Colpocleisis (colpectomy) is a surgical procedure to partially or completely remove and stitch (suture) the vagina closed, including the opening. A reason for the surgery is to help with problems caused by the falling down (prolapse) of one or more organs. Prolapse could involve the uterus, bladder, or rectum and is often caused by having babies, heavy straining and lifting for a long period of time, previous pelvic surgery, obesity, chronic constipation with straining, and aging.

Colpocleisis may be done in women who:

  • Have stopped menstruating.

  • Have already had their uterus removed (hysterectomy).

  • Do not desire to have sexual intercourse.

  • Have medical problems that might make more advanced surgery very risky.


  • Any allergies you have.

  • All medicines you are taking, including vitamins, herbs, eye drops, creams, and over-the-counter medicines.

  • Previous problems you or members of your family have had with the use of anesthetics.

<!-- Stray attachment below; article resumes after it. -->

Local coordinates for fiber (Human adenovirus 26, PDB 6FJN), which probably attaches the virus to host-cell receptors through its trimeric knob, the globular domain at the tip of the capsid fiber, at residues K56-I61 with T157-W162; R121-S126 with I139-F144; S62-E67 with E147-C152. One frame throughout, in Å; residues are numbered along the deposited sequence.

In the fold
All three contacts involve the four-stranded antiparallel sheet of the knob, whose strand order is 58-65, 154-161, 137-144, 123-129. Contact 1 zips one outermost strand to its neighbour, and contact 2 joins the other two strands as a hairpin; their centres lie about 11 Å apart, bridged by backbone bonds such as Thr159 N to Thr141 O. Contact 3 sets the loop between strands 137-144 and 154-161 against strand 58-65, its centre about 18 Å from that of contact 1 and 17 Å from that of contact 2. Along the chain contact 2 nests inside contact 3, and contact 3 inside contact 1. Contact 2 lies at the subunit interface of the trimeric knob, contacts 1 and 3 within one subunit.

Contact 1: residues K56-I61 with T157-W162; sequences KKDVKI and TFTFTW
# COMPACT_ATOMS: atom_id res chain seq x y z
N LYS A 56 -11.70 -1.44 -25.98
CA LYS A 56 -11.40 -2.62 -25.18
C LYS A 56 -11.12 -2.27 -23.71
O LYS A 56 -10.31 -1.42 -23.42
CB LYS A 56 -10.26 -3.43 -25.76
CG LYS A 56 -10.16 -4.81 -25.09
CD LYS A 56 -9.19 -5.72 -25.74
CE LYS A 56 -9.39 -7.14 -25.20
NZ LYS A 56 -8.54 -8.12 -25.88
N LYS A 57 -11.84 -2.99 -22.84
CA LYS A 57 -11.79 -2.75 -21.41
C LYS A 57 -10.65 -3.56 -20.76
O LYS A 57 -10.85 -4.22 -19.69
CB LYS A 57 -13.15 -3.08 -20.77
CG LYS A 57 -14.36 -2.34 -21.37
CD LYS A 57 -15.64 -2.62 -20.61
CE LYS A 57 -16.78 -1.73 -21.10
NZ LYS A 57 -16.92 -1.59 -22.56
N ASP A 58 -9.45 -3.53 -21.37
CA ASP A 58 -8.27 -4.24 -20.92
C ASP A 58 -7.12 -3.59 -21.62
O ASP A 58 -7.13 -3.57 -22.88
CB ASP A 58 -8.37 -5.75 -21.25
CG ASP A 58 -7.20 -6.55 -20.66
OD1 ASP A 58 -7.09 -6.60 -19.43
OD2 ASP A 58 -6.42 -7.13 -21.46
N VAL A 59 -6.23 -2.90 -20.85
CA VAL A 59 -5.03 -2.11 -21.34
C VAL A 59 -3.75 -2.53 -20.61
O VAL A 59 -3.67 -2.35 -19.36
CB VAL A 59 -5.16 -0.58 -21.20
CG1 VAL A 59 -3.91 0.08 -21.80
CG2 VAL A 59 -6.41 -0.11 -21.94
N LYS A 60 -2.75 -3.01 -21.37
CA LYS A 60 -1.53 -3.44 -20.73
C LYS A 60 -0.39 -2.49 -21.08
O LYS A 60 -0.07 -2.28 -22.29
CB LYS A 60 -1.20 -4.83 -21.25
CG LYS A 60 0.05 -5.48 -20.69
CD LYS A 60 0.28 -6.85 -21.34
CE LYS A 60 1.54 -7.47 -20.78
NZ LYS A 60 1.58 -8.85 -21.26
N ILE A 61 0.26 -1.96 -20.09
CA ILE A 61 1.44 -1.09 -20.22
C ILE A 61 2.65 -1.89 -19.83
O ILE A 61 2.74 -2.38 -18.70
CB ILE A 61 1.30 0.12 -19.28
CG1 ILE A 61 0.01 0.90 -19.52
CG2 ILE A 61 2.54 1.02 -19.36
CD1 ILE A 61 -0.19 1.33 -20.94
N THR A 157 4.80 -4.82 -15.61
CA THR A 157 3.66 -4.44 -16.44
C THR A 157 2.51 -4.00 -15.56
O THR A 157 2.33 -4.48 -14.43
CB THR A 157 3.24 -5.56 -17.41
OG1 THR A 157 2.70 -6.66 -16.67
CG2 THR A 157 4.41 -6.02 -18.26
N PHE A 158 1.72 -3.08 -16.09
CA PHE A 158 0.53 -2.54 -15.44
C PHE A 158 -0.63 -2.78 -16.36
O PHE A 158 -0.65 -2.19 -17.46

• Any blood disorders you have.

  • Previous surgeries you have had.

  • Medical conditions you have.

  • Any colds or infections you have had recently.


Generally, this is a safe procedure. However, as with any procedure, complications can occur. Possible complications include:

  • Injury to surrounding pelvic organs.

  • Bleeding.

  • Infection.

  • Blood clots to the legs or lungs.

  • Problems with the anesthetic.


  • Ask your health care provider about changing or stopping any regular medicines.

  • Do not eat or drink anything for 6–8 hours before the procedure.


  • An IV tube will be placed in a vein. You will be given one of the following:

  • A medicine that numbs the area (local anesthetic).

  • A medicine that makes you sleep (general anesthetic).

  • A medicine injected into your spine that numbs your body below the waist (spinal anesthetic).

  • The protruding organs are reduced back to their normal position.

  • The top and bottom of the vagina are removed out through the opening of the vagina.

  • The opening of the vagina is closed using absorbable sutures. These will dissolve in 1–2 months.


  • You will go to a recovery room until your blood pressure, pulse, breathing, and temperature (vital signs) are okay. Then you will be transferred to a regular hospital room.

  • You will still have an IV tube in your vein for about 2 days. You will also have a catheter in your bladder for about 2 days.

  • You may be given an antibiotic medicine to prevent an infection.

  • You may be given pain medicine.